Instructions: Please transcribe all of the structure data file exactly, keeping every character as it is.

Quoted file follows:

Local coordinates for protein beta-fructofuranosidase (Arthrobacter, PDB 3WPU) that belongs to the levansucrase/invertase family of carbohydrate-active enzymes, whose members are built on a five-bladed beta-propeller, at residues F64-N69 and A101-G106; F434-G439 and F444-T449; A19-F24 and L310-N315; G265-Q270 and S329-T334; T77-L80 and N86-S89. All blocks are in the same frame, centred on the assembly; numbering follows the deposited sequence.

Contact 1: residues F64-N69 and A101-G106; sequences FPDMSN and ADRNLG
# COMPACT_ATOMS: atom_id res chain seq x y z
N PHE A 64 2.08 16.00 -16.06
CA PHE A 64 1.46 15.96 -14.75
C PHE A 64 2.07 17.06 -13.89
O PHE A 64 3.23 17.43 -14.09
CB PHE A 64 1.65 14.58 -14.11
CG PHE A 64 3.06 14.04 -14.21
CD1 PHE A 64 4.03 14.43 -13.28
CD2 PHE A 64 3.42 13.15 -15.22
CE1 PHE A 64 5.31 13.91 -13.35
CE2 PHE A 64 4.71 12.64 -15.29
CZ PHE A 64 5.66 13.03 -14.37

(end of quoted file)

Local coordinates for protein beta-fructofuranosidase (Arthrobacter, PDB 3WPU) that belongs to the levansucrase/invertase family of carbohydrate-active enzymes, whose members are built on a five-bladed beta-propeller, at residues F64-N69 and A101-G106; F434-G439 and F444-T449; A19-F24 and L310-N315; G265-Q270 and S329-T334; T77-L80 and N86-S89. All blocks are in the same frame, centred on the assembly; numbering follows the deposited sequence.

Contact 1: residues F64-N69 and A101-G106; sequences FPDMSN and ADRNLG
# COMPACT_ATOMS: atom_id res chain seq x y z
N PHE A 64 2.08 16.00 -16.06
CA PHE A 64 1.46 15.96 -14.75
C PHE A 64 2.07 17.06 -13.89
O PHE A 64 3.23 17.43 -14.09
CB PHE A 64 1.65 14.58 -14.11
CG PHE A 64 3.06 14.04 -14.21
CD1 PHE A 64 4.03 14.43 -13.28
CD2 PHE A 64 3.42 13.15 -15.22
CE1 PHE A 64 5.31 13.91 -13.35
CE2 PHE A 64 4.71 12.64 -15.29
CZ PHE A 64 5.66 13.03 -14.37